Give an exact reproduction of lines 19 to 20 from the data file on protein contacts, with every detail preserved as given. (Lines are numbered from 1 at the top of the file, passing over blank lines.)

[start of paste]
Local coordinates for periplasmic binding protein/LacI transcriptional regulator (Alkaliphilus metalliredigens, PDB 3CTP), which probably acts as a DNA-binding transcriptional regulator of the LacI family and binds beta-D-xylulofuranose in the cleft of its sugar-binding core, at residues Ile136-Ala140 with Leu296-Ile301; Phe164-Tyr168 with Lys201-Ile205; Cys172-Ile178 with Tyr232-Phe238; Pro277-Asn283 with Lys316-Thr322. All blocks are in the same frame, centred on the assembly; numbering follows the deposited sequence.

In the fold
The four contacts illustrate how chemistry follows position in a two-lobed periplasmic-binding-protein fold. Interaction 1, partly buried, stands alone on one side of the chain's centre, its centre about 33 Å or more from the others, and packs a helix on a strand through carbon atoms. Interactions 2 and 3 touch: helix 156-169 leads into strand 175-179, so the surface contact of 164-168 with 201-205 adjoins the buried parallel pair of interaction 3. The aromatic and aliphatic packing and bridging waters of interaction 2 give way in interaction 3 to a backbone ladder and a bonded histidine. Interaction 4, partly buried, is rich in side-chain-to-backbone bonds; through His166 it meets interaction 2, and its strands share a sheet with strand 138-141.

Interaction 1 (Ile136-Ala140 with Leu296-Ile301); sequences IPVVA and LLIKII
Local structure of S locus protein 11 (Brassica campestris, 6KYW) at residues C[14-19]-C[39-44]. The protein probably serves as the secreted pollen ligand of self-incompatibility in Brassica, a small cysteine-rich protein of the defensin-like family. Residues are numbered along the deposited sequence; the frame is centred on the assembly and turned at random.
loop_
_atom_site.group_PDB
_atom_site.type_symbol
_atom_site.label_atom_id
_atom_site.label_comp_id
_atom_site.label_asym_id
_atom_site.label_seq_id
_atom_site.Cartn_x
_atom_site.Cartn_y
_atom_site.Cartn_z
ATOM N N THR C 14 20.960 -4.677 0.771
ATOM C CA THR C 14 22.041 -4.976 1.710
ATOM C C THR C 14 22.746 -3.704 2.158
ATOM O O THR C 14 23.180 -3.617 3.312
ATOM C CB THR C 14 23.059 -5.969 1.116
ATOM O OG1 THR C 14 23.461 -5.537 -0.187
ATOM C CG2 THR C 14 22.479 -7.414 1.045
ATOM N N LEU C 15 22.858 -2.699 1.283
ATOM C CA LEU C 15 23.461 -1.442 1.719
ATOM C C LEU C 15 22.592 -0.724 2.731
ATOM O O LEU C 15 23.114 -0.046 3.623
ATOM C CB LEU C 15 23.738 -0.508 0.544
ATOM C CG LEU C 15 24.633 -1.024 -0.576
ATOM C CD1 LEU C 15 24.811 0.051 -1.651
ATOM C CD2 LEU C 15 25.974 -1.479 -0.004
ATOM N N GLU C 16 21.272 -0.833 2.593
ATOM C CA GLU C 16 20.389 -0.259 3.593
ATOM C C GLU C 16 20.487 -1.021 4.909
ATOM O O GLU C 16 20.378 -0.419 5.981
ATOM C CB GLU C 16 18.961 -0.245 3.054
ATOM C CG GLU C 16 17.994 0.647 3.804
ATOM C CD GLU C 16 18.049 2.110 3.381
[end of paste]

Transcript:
ATOM O O THR C 14 23.180 -3.617 3.312
ATOM C CB THR C 14 23.059 -5.969 1.116